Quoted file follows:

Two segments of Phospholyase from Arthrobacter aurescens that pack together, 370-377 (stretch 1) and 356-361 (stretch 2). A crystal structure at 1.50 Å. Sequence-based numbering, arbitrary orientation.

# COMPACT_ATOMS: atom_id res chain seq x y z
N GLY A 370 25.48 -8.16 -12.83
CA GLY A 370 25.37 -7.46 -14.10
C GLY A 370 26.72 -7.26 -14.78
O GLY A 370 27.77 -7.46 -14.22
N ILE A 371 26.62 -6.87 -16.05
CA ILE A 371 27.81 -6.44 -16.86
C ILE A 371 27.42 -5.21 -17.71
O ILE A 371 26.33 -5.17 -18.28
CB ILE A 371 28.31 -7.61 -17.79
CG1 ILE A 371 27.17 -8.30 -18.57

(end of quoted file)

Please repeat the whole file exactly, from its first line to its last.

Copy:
Two segments of Phospholyase from Arthrobacter aurescens that pack together, 370-377 (stretch 1) and 356-361 (stretch 2). A crystal structure at 1.50 Å. Sequence-based numbering, arbitrary orientation.

# COMPACT_ATOMS: atom_id res chain seq x y z
N GLY A 370 25.48 -8.16 -12.83
CA GLY A 370 25.37 -7.46 -14.10
C GLY A 370 26.72 -7.26 -14.78
O GLY A 370 27.77 -7.46 -14.22
N ILE A 371 26.62 -6.87 -16.05
CA ILE A 371 27.81 -6.44 -16.86
C ILE A 371 27.42 -5.21 -17.71
O ILE A 371 26.33 -5.17 -18.28
CB ILE A 371 28.31 -7.61 -17.79
CG1 ILE A 371 27.17 -8.30 -18.57